Immunodeficiency: primary or acquired
Chromosome 22q11.2 deletion syndrome (22q11.2 DS) is the most frequent chromosomal microdeletion disorder reported (1/4000). Individuals with this deletion often present with multi-system disorders including a thymic hypoplasia, cardiac anomalies, hypoparathyroidism, and/or dysmorphic facial features. Over 90% of individuals have a deletion of 2.4 Mb, which comprises 90 genes, 50% protein coding and the remainder microRNAs, long noncoding RNAs and pseudogenes. The principal cause of the development defects is a haploinsufficiency of T-box 1 transcription factor (Tbx1). Between 40-60% of patients have some degree of thymic hypoplasia, resulting in their peripheral T cell lymphopenia. Defects in the thymic stromal tissue is the underlying cause of the hypoplasia. We analyzed the thymic tissue in a mouse models of 22q11.2 deletion syndrome, termed the Df1/+ line. Comparative transcriptome analyses of hypoplastic and normal-sized lobes from matched Df1/+ embryos revealed a signature mRNA expression pattern unique to hypoplastic tissue. Ingenuity pathway analysis uncovered selective pathways compromised in these lobes. Immunohistochemistry and fetal thymic organ culture assays are currently being used to characterize the molecular defects of the thymic stroma at the onset of thymic tissue specification in embryos. Inflammatory conditions are being introduced in pregnant Df1/+ mice to determine if the penetrance and severity of clinical phenotypes associated with 22q11.2 DS is affected by stress in utero. Findings from our studies may lead to better strategies for improving human thymopoiesis, particularly for patients with 22q11.2 and 10p deletion syndromes, as well as those undergoing chemo ablative treatments that impact the thymus.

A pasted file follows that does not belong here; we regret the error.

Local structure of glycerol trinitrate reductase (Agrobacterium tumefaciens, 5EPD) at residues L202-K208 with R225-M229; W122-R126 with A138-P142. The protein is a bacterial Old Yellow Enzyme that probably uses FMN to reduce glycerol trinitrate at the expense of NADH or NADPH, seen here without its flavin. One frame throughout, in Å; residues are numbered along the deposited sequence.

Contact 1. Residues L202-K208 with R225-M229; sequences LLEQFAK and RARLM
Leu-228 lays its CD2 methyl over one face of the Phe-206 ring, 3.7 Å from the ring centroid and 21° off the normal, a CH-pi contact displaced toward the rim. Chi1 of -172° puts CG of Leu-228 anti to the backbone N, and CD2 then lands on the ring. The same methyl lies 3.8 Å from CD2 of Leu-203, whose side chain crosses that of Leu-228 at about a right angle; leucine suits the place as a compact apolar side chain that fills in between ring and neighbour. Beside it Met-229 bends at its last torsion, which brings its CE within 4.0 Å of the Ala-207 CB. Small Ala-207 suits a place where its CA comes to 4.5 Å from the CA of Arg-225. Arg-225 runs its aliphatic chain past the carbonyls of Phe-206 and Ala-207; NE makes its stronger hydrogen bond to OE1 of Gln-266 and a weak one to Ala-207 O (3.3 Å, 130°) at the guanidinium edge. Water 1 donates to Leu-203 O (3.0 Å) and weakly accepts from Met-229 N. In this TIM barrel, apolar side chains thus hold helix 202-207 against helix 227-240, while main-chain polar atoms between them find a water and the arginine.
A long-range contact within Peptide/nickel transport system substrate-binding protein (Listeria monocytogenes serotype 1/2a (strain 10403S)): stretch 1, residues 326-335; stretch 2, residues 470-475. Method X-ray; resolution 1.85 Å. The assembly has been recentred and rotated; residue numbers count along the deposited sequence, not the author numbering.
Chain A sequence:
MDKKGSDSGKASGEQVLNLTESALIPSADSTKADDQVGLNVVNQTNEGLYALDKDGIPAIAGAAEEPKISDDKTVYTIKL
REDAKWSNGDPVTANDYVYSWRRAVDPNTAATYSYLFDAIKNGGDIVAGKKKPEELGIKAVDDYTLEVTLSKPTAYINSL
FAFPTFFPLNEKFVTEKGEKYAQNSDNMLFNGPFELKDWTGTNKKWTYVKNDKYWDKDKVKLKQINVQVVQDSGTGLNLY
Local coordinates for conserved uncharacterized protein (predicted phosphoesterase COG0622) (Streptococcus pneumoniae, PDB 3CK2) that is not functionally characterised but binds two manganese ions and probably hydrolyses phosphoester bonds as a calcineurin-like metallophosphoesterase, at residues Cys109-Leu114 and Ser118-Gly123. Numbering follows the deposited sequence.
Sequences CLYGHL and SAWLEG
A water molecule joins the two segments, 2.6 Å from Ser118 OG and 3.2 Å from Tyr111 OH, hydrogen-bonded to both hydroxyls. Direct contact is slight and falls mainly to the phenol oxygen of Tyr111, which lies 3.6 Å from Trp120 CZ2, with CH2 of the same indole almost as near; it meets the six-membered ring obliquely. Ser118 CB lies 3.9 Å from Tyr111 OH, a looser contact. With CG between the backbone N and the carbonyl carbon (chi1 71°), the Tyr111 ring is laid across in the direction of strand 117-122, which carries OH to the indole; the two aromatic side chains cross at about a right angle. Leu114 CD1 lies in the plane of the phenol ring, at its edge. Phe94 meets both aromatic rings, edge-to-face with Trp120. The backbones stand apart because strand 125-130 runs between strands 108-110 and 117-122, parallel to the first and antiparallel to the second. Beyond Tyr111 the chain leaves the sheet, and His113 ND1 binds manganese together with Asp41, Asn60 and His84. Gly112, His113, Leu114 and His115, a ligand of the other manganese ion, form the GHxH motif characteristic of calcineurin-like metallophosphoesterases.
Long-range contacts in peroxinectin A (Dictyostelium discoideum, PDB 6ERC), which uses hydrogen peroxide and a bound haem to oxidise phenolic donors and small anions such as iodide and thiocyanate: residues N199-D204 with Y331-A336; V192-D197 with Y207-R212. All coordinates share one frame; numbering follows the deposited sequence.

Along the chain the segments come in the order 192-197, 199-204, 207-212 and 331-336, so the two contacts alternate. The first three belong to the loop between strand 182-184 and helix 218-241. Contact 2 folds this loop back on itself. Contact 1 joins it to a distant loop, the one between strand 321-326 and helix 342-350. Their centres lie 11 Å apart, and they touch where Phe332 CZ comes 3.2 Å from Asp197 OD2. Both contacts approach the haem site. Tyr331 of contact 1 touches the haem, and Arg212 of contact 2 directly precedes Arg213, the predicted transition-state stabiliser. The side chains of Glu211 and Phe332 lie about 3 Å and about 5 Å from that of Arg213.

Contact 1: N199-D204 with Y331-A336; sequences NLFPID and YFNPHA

UT Southwestern Medical Ctr
UT Southwestern Medical Center